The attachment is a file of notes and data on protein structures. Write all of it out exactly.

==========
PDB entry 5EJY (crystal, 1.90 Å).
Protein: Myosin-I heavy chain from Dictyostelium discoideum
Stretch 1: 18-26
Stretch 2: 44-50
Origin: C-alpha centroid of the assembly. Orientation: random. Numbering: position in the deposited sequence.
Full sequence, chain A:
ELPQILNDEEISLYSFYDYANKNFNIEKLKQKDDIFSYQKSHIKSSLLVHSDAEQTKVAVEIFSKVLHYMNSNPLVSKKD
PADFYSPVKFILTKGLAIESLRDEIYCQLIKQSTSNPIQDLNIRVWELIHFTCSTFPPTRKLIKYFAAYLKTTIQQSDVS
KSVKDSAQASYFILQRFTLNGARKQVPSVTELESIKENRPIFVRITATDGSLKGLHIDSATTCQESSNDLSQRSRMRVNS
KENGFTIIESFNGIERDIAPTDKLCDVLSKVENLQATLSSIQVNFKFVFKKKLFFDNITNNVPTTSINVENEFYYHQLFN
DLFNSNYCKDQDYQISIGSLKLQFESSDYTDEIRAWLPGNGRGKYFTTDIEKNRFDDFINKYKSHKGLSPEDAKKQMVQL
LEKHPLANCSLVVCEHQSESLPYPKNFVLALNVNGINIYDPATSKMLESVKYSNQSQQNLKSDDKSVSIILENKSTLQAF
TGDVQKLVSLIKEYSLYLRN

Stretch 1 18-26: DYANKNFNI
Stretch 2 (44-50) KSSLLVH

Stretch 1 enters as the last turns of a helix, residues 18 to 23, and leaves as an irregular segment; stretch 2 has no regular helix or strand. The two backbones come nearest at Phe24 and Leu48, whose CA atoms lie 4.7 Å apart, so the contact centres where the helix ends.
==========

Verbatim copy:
PDB entry 5EJY (crystal, 1.90 Å).
Protein: Myosin-I heavy chain from Dictyostelium discoideum
Stretch 1: 18-26
Stretch 2: 44-50
Origin: C-alpha centroid of the assembly. Orientation: random. Numbering: position in the deposited sequence.
Full sequence, chain A:
ELPQILNDEEISLYSFYDYANKNFNIEKLKQKDDIFSYQKSHIKSSLLVHSDAEQTKVAVEIFSKVLHYMNSNPLVSKKD
PADFYSPVKFILTKGLAIESLRDEIYCQLIKQSTSNPIQDLNIRVWELIHFTCSTFPPTRKLIKYFAAYLKTTIQQSDVS
KSVKDSAQASYFILQRFTLNGARKQVPSVTELESIKENRPIFVRITATDGSLKGLHIDSATTCQESSNDLSQRSRMRVNS
KENGFTIIESFNGIERDIAPTDKLCDVLSKVENLQATLSSIQVNFKFVFKKKLFFDNITNNVPTTSINVENEFYYHQLFN
DLFNSNYCKDQDYQISIGSLKLQFESSDYTDEIRAWLPGNGRGKYFTTDIEKNRFDDFINKYKSHKGLSPEDAKKQMVQL
LEKHPLANCSLVVCEHQSESLPYPKNFVLALNVNGINIYDPATSKMLESVKYSNQSQQNLKSDDKSVSIILENKSTLQAF
TGDVQKLVSLIKEYSLYLRN

Stretch 1 18-26: DYANKNFNI
Stretch 2 (44-50) KSSLLVH

Stretch 1 enters as the last turns of a helix, residues 18 to 23, and leaves as an irregular segment; stretch 2 has no regular helix or strand. The two backbones come nearest at Phe24 and Leu48, whose CA atoms lie 4.7 Å apart, so the contact centres where the helix ends.